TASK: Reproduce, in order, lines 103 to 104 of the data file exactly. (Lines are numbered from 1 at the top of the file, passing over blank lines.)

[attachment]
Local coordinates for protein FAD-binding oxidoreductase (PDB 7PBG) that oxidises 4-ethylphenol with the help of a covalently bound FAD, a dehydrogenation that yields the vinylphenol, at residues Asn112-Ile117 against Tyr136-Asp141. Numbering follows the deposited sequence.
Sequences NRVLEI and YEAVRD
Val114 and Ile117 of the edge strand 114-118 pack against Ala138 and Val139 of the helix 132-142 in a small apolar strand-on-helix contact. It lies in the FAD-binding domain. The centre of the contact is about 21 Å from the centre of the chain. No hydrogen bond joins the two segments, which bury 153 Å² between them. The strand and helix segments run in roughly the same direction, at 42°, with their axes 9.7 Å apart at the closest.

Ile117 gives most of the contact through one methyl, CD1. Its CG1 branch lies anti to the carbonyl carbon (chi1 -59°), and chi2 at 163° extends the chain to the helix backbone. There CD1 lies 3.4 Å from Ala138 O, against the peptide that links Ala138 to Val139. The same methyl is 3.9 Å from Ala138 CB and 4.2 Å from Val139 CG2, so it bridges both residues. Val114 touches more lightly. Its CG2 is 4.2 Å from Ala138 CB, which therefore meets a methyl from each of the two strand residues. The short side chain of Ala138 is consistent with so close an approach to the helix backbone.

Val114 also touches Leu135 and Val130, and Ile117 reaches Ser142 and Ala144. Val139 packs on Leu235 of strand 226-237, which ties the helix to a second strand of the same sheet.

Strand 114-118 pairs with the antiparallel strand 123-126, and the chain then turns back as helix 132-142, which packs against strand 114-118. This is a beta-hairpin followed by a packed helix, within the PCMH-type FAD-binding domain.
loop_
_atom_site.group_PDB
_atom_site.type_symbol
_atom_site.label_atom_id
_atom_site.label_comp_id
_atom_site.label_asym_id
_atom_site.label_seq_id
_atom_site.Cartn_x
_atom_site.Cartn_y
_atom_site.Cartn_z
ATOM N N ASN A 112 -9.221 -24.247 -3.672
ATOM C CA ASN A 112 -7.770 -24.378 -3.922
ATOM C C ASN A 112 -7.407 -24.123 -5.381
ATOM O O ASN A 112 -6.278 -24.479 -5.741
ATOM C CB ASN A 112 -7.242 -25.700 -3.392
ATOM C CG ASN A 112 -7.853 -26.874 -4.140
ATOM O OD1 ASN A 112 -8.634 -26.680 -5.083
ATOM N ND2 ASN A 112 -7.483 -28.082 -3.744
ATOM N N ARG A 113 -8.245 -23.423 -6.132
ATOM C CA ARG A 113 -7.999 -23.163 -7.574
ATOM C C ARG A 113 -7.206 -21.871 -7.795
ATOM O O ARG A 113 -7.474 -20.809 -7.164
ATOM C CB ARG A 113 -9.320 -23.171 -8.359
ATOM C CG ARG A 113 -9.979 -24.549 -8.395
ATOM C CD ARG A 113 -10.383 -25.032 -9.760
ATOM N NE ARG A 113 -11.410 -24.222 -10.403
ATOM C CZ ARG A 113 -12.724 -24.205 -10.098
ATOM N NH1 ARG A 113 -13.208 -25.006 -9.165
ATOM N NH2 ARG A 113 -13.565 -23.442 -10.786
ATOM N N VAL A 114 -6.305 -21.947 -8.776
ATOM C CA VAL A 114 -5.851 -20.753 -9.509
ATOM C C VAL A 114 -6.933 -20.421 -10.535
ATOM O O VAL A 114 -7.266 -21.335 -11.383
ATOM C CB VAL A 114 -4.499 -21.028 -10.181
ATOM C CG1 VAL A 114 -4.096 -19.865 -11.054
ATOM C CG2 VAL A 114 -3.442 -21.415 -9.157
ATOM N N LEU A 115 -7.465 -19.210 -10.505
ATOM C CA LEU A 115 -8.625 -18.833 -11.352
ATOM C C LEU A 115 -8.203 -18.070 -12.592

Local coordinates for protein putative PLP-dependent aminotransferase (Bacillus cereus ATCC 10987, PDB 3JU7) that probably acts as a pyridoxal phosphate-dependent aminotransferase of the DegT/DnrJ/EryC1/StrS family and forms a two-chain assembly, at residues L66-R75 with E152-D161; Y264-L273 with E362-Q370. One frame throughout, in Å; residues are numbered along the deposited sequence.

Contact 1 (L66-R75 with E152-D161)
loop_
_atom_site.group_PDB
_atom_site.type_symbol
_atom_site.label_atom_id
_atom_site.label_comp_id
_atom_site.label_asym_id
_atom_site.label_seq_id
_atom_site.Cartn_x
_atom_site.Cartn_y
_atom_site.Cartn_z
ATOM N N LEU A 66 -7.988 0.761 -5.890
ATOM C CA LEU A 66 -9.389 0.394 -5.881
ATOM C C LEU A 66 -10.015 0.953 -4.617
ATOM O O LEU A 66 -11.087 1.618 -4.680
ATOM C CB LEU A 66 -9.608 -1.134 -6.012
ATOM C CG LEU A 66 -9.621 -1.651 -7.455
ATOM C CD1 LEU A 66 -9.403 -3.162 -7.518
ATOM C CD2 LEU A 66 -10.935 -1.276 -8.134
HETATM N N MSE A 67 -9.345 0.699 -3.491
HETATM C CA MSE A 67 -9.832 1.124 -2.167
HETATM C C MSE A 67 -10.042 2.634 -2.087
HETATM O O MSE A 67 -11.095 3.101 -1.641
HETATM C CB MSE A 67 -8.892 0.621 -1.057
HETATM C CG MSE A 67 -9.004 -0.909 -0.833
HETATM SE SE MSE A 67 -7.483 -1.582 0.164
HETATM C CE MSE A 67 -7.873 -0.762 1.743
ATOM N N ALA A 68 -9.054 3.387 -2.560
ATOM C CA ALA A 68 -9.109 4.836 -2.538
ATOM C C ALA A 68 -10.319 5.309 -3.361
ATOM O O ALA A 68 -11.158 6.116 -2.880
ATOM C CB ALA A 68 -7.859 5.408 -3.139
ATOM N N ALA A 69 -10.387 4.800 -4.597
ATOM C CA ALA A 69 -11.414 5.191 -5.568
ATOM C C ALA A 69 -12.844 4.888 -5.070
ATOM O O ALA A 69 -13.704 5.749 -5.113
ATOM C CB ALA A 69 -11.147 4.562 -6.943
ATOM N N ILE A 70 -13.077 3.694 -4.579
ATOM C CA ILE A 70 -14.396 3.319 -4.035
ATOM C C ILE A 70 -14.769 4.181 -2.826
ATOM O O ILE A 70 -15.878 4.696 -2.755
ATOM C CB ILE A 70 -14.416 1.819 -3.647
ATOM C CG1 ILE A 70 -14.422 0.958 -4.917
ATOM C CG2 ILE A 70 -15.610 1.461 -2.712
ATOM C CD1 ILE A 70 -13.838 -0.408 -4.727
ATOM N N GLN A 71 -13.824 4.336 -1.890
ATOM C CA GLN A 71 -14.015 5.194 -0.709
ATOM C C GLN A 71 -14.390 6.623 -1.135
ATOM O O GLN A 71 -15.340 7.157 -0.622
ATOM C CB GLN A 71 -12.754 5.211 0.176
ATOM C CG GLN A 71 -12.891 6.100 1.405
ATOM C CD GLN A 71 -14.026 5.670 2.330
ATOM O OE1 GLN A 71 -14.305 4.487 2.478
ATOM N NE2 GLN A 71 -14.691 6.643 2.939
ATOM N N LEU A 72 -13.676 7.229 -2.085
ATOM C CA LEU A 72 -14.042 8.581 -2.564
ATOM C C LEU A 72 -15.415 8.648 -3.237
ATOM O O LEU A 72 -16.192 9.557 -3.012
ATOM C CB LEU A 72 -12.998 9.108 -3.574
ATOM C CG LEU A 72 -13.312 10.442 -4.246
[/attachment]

ATOM C C LEU A 72 -15.415 8.648 -3.237
ATOM O O LEU A 72 -16.192 9.557 -3.012